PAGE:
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Posted: Mon Jul 18, 2011 10:46 pm
by robin.parker
Sorry about that, I had been told that Alpha were no more! wrong it seems.

Posted: Mon Jul 18, 2011 10:48 pm
by john.nash
I spoke to them on the phone.
Very helpful and honest.

I am just balking at the cost.

How long does a big end last in a road application (i.e not flat out all the time)

Posted: Wed Jul 20, 2011 6:07 am
by nevhunter
Depends on the metal used, the heat treatment and the punishment you give it. IF you are revhead brought up on a diet of Honda Benly's, then less than 10,000 miles.. I've seen a well cared for 1939 Red Hunter do a genuine 100,000 miles, but that is an exception as it was ridden gently. When these types of bikes were in regular use and I was rebuilding them, not to restore but just for transport, the mileage of a B33 bottom end was about 30,000. The Ariel would be similar. When I ride on rally's these days I reckon the riders give them a harder time that when they were new. The Hoffman and R&M bigends were well made. The original AJS big end is two piece crankpin, with a sleeve of hard steel and a centre "shaft" of high tensile steel. One piece replacements often break so I don't use them. Alpha have been making crankpin assemblies for a long time. There was a time when the metal used wasn't so good and they changed suppliers. Some pins were breaking in racing situations. This is a fair while ago, so most of those pins should be gone. They're probably OK in normal work anyhow. There is a lot of work in a big end assembly. ( roller type). You have to make sure that the pin is a good fit in the flywheel and the hardened bush is an interference fit in the rod eye, and the bush has to be honed or lapped to a final fit for the rollers. Do Alpha provide a service for this or just supply the parts?. The last Alpha bearing that I fitted had the pin a bit larger on the parts that fit the flywheel. This would be to allow for a bit of oversizing when the engine has been dismantled a few times. By rights each pin should be fitted individually to it's own set of flywheels. This is pretty speciallised work. Nev

Posted: Sat Jul 23, 2011 10:53 am
by admin
As an addendum; I picked what looks like a new polished 500 single conrod, with small end and perfectly fitted bush for £45 at today's autojumble.

What would be the advice ?
Crowded rollers (which I think is that it had originally) or caged rollers. I believe I can get the rollers, at least, separately from Mr Kemp.

Posted: Sun Jul 24, 2011 3:59 am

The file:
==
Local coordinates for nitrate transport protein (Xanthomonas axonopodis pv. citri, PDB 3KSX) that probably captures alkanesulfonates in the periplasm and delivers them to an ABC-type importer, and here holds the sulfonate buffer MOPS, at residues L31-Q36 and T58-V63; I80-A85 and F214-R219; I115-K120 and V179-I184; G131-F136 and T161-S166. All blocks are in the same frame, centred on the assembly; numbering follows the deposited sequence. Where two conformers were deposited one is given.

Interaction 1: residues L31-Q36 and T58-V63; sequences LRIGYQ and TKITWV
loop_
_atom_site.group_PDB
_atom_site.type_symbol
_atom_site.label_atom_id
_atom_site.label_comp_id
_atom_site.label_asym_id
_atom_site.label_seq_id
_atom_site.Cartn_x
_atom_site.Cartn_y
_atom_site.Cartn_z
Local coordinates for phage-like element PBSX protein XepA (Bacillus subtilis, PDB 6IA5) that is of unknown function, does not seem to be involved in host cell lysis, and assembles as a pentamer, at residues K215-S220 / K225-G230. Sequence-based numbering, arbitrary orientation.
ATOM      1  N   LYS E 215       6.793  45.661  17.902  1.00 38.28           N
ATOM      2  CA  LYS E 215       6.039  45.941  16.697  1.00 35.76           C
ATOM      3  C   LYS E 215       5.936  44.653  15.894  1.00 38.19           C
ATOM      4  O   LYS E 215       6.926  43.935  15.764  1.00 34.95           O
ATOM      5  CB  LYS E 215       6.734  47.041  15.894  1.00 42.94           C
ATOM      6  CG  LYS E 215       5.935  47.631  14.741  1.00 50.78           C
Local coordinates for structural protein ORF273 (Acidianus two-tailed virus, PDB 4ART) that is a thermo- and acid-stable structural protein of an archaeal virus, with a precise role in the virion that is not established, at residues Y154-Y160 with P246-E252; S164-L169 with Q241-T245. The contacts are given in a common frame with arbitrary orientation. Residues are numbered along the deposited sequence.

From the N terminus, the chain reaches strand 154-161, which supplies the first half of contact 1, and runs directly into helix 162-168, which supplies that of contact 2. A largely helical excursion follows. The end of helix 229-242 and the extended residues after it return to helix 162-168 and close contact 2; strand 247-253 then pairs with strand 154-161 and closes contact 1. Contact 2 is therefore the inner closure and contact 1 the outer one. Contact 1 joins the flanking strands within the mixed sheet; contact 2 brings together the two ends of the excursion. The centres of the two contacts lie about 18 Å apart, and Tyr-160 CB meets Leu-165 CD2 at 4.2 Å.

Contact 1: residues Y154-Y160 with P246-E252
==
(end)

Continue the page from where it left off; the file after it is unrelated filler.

by nevhunter
John, on 500cc motors that I rev a bit, I have chased around and obtained the original Duralumin(tm). cage. I have never seen one break. When you use crowded rollers, you get more in so that is an advantage, from a load carrying perspective.All the 350's that I have built don't run a cage and I've had no problems with them at all. Try to get the conrod alignment spot-on, I think that is very important, and then I don't run a lot of clearance, because they will hammer out more when they start out with play.. ALL fun isn't it?..... Nev

Re: Any other big end suppliers apart from Alpha ?

Posted: Sun Jul 24, 2011 1:24 pm
by Paul Slootheer
John, a 350 makes quite a lot revs with a uncaged bearing... If you are moderate on the revs you may consider this: I once have had a VB fitted with long, uncaged 1/4 x1/2 rollers from a Harley! This also worked very well. I did quite a few miles and never had any problems whatsoever! The Harley rollers comes in quite a few oversizes and with the mileage you don’t get a ridge in the middle of the pin… ;)

Posted: Sat Aug 13, 2011 6:16 pm
by robin.parker
John. I was looking around on the net for Saddle Springs for my Matchless and came across "British Only Austria" typed Ariel Big End into the search box, yes it's there, a bit dear for my liking, but at least they offer them

Posted: Sat Aug 13, 2011 11:05 pm
by Simon.Gardiner
Uncaged bearings don't like revs (the rollers twist and bind against each other). I never got a 350 big-end to last longer than 7000 miles - although that was using motorway speeds.
The 500 is overgeared so it might be kinder to uncaged bearings...but I can claim to haver broken a duralumin cage (very annoying and expensive as I'd used it to replace the brass cage that the new bearing had come with, and the bearing was wrecked).
Is British Only Austia reselling Alphas?

Posted: Sun Aug 14, 2011 6:09 pm
by robin.parker
I've no idea how we could find out where British Only Austria get their Big Ends, your guess is as good as mine, they certainly are dear enough! The old time gurus would say that, when highly stressed, crowded rollers can skid, which is why we had cages in our 500s and why clever people like Phil Irving (Vincent) used 3 rows of shorter, lighter (caged) rollers with less inertia thus less risk of rollers skidding.
A high compression, high BMEP, high revving and high geared 500 single, is bound to give a Big End a hard time, which is probably why Mr Legge, the Gloucestershire Genius, converted his VHs to plain floating bush big ends, with a pressurised oil feed to the crank, he did other clever things to his Ariels too!